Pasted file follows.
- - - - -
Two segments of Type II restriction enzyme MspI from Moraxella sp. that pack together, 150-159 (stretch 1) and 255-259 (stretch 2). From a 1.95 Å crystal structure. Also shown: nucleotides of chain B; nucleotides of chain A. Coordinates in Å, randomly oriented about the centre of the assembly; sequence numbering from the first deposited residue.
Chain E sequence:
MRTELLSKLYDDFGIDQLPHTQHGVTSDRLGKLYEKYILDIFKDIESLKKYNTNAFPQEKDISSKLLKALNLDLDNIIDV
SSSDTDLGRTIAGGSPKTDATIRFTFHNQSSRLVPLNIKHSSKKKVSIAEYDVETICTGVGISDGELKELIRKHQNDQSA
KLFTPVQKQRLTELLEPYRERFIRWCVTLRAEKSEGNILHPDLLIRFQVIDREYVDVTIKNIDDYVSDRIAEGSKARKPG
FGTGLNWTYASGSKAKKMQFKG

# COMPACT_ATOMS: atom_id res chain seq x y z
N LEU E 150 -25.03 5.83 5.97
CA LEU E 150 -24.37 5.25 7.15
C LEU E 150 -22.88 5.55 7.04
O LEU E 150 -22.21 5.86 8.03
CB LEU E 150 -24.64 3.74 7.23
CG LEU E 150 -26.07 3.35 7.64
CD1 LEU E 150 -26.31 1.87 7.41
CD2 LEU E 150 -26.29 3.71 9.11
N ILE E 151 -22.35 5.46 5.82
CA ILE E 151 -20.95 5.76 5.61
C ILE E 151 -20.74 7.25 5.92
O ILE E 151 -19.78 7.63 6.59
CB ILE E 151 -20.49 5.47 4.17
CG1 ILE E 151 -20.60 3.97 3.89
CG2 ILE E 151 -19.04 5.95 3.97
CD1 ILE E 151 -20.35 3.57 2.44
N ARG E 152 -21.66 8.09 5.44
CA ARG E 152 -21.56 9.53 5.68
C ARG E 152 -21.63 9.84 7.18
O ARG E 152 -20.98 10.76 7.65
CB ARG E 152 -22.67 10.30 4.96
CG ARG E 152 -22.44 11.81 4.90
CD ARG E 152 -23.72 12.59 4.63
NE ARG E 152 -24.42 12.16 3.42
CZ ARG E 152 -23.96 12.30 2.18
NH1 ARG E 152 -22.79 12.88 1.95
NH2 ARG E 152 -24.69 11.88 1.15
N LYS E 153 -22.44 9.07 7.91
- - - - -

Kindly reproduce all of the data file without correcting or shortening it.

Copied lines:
Two segments of Type II restriction enzyme MspI from Moraxella sp. that pack together, 150-159 (stretch 1) and 255-259 (stretch 2). From a 1.95 Å crystal structure. Also shown: nucleotides of chain B; nucleotides of chain A. Coordinates in Å, randomly oriented about the centre of the assembly; sequence numbering from the first deposited residue.
Chain E sequence:
MRTELLSKLYDDFGIDQLPHTQHGVTSDRLGKLYEKYILDIFKDIESLKKYNTNAFPQEKDISSKLLKALNLDLDNIIDV
SSSDTDLGRTIAGGSPKTDATIRFTFHNQSSRLVPLNIKHSSKKKVSIAEYDVETICTGVGISDGELKELIRKHQNDQSA
KLFTPVQKQRLTELLEPYRERFIRWCVTLRAEKSEGNILHPDLLIRFQVIDREYVDVTIKNIDDYVSDRIAEGSKARKPG
FGTGLNWTYASGSKAKKMQFKG

# COMPACT_ATOMS: atom_id res chain seq x y z
N LEU E 150 -25.03 5.83 5.97
CA LEU E 150 -24.37 5.25 7.15
C LEU E 150 -22.88 5.55 7.04
O LEU E 150 -22.21 5.86 8.03
CB LEU E 150 -24.64 3.74 7.23
CG LEU E 150 -26.07 3.35 7.64
CD1 LEU E 150 -26.31 1.87 7.41
CD2 LEU E 150 -26.29 3.71 9.11
N ILE E 151 -22.35 5.46 5.82
CA ILE E 151 -20.95 5.76 5.61
C ILE E 151 -20.74 7.25 5.92
O ILE E 151 -19.78 7.63 6.59
CB ILE E 151 -20.49 5.47 4.17
CG1 ILE E 151 -20.60 3.97 3.89
CG2 ILE E 151 -19.04 5.95 3.97
CD1 ILE E 151 -20.35 3.57 2.44
N ARG E 152 -21.66 8.09 5.44
CA ARG E 152 -21.56 9.53 5.68
C ARG E 152 -21.63 9.84 7.18
O ARG E 152 -20.98 10.76 7.65
CB ARG E 152 -22.67 10.30 4.96
CG ARG E 152 -22.44 11.81 4.90
CD ARG E 152 -23.72 12.59 4.63
NE ARG E 152 -24.42 12.16 3.42
CZ ARG E 152 -23.96 12.30 2.18
NH1 ARG E 152 -22.79 12.88 1.95
NH2 ARG E 152 -24.69 11.88 1.15
N LYS E 153 -22.44 9.07 7.91